The Mountaineers' transition to a new league might have been the toughest of any team that moved. That shouldn't have derailed a program Bob Huggins had rolling to a Final Four just over three years ago. Huggins has too much pride to let West Virginia wallow in mediocrity, but the talent drain was in effect last season. There were recruiting mistakes and opportunities lost. The Mountaineers must make Morgantown as difficult a road stop for opposing teams. Moving into the league's top four is more than doable for the Mountaineers.

Seton Hall

The Pirates might be one of the biggest beneficiaries of a move to a smaller conference. Seton Hall was lost amid the bloated old Big East. Now the opportunity is there for the Hall to climb. A strong 2014-15 recruiting class should give hope. There is optimism for one of the most difficult high-major jobs in the Northeast. Kevin Willard is entering his fourth season as a .500 coach, but he could be judged with a clean slate in a new league where the true round-robin schedule will be a fair barometer. The new Big East desperately needs the New York-market teams to matter in March. St. John's appears to be ready to accept the responsibility. The Pirates must do their share, too.


If you've never seen the Huntsman Center rocking, then you've missed out on one of the top home courts in the West. The problem is that those instances, since the late Rick Majerus was on the sideline, have been limited. Crime-fighting coach Larry Krystkowiak has the right demeanor, character and credibility to deliver a winner, but the corner must be turned soon. Utah can -- and should -- be one of the rising teams in a conference that allows plenty of chances for schools to take a turn near the top. If once downtrodden Colorado can be a regular, established contender, then Utah can as well. Krystkowiak said he believes in the younger players in the program. Now it must ignite the passion that once made Salt Lake City an intimidating destination.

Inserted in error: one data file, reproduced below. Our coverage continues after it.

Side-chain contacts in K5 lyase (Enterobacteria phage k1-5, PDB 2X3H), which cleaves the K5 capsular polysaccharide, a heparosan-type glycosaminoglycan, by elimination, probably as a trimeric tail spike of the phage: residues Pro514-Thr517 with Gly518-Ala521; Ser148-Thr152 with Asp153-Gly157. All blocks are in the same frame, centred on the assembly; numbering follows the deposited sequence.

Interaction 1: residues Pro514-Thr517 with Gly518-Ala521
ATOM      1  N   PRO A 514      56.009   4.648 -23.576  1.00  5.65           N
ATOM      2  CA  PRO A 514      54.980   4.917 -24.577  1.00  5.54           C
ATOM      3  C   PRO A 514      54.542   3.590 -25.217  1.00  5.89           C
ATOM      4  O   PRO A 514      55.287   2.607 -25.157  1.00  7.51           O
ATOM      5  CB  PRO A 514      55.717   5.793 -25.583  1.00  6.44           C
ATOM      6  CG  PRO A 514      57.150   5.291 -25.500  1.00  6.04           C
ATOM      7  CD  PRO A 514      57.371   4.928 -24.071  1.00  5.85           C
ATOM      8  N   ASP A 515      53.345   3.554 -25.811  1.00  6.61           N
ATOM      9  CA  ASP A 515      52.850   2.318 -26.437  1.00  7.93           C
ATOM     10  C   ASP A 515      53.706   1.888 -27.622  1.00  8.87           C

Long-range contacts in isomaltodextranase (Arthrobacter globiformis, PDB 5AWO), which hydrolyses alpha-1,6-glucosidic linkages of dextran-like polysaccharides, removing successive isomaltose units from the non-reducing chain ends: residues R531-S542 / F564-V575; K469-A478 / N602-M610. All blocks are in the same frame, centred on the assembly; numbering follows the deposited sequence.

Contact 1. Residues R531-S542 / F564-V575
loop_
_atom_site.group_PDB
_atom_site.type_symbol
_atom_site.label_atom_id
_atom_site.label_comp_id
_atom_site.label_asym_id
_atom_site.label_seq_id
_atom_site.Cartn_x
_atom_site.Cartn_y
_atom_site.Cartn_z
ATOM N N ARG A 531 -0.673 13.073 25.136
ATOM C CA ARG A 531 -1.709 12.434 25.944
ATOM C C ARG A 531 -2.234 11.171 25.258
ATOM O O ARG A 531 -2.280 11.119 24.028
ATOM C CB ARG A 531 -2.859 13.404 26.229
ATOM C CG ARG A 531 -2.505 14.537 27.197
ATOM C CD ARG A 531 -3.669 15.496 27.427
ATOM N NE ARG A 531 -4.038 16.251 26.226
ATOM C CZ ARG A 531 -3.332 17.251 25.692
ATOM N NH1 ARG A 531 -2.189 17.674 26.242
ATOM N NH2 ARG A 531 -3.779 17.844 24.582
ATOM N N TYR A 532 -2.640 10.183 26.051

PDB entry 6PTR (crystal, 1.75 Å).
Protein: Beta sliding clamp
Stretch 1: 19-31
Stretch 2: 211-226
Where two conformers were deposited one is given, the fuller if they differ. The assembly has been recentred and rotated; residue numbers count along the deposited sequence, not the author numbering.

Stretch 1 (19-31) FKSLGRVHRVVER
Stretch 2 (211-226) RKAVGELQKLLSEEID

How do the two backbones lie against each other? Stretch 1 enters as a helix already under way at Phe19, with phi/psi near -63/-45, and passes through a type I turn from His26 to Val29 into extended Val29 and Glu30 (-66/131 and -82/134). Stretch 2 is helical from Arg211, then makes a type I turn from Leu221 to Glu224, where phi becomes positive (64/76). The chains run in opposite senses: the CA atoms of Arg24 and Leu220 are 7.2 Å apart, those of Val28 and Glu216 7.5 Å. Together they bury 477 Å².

Georgia has always been one of the more intriguing SEC teams not named Kentucky or Florida. The Bulldogs are within range of plenty of talent, notably in Atlanta, even going against hometown Georgia Tech. The Bulldogs have a determined and loyal fan base that craves a winner. Mark Fox has coached and recruited pros, but he hasn't been able to get that talent to win consistently in the postseason. The SEC is wide open beyond the top two teams, with room after that for whoever can produce. If there ever was a time to make a move back into being a team of consequence, this is it.


When Guy Lewis was inducted into the Basketball Hall of Fame last month, it brought back memories of the Cougars' dominance in the 1980s. That era is long gone while Houston has spent time in the Witness Protection Program. Now the Cougars have come out of their shell in the American Conference, where there is a real opportunity for Houston to get on the national stage. Once Louisville leaves, UConn, Memphis and Cincinnati will need challengers. Temple and SMU might take their shot. Houston, though, can draw from as much, if not more, of a talent base than any school outside of Memphis. The Cougars might never have a better chance to be a factor than right now. The 1980s aren't coming back, but Houston has a shot to create its own revival.

UCLA's recent mediocrity hasn't been celebrated or seen by the rest of the Pac-12 as an opportunity.

Instead, the conference desperately needs the Bruins to come back -- and fast. Having Arizona dip, even just for one season, didn't help either.

So when the coaches gathered this week for the annual spring meetings in Phoenix, the mood was upbeat. The Pac-12 -- that ultimate big-boy punching bag in college basketball lately -- has two of the nation's top three recruiting classes. And they're from the league's two most prestigious programs.

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Lorenzo Romar
Anthony Gruppuso/US PresswireYou know it's a down year when your regular-season champ doesn't make the NCAA tournament.

"I think any buzz for our league is good for everybody,'' Oregon State coach Craig Robinson said. "As competitors, we would like the buzz to be about us, but as long as it's somebody in our conference and especially a brand name like UCLA, that can only be good for the rest of us.''